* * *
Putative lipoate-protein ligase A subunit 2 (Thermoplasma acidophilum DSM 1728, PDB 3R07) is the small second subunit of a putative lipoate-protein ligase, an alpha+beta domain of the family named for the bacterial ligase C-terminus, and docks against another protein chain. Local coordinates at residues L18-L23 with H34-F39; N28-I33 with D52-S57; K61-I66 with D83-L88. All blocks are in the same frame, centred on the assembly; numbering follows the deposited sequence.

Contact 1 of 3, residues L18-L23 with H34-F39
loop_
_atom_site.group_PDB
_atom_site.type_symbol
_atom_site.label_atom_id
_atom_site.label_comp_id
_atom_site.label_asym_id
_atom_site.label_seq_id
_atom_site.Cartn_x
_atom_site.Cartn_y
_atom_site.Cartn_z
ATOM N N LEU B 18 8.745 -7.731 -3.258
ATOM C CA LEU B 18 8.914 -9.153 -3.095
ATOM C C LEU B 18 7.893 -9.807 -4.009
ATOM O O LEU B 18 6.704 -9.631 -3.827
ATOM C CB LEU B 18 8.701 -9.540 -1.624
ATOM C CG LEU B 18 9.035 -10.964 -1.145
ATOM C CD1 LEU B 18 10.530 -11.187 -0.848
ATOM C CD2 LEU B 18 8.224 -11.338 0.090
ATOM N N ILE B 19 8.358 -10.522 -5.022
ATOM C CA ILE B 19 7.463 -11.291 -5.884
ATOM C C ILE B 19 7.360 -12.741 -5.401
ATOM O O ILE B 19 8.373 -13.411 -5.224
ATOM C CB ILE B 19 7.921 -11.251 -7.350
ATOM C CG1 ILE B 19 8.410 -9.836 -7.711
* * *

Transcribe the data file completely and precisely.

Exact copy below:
Putative lipoate-protein ligase A subunit 2 (Thermoplasma acidophilum DSM 1728, PDB 3R07) is the small second subunit of a putative lipoate-protein ligase, an alpha+beta domain of the family named for the bacterial ligase C-terminus, and docks against another protein chain. Local coordinates at residues L18-L23 with H34-F39; N28-I33 with D52-S57; K61-I66 with D83-L88. All blocks are in the same frame, centred on the assembly; numbering follows the deposited sequence.

Contact 1 of 3, residues L18-L23 with H34-F39
loop_
_atom_site.group_PDB
_atom_site.type_symbol
_atom_site.label_atom_id
_atom_site.label_comp_id
_atom_site.label_asym_id
_atom_site.label_seq_id
_atom_site.Cartn_x
_atom_site.Cartn_y
_atom_site.Cartn_z
ATOM N N LEU B 18 8.745 -7.731 -3.258
ATOM C CA LEU B 18 8.914 -9.153 -3.095
ATOM C C LEU B 18 7.893 -9.807 -4.009
ATOM O O LEU B 18 6.704 -9.631 -3.827
ATOM C CB LEU B 18 8.701 -9.540 -1.624
ATOM C CG LEU B 18 9.035 -10.964 -1.145
ATOM C CD1 LEU B 18 10.530 -11.187 -0.848
ATOM C CD2 LEU B 18 8.224 -11.338 0.090
ATOM N N ILE B 19 8.358 -10.522 -5.022
ATOM C CA ILE B 19 7.463 -11.291 -5.884
ATOM C C ILE B 19 7.360 -12.741 -5.401
ATOM O O ILE B 19 8.373 -13.411 -5.224
ATOM C CB ILE B 19 7.921 -11.251 -7.350
ATOM C CG1 ILE B 19 8.410 -9.836 -7.711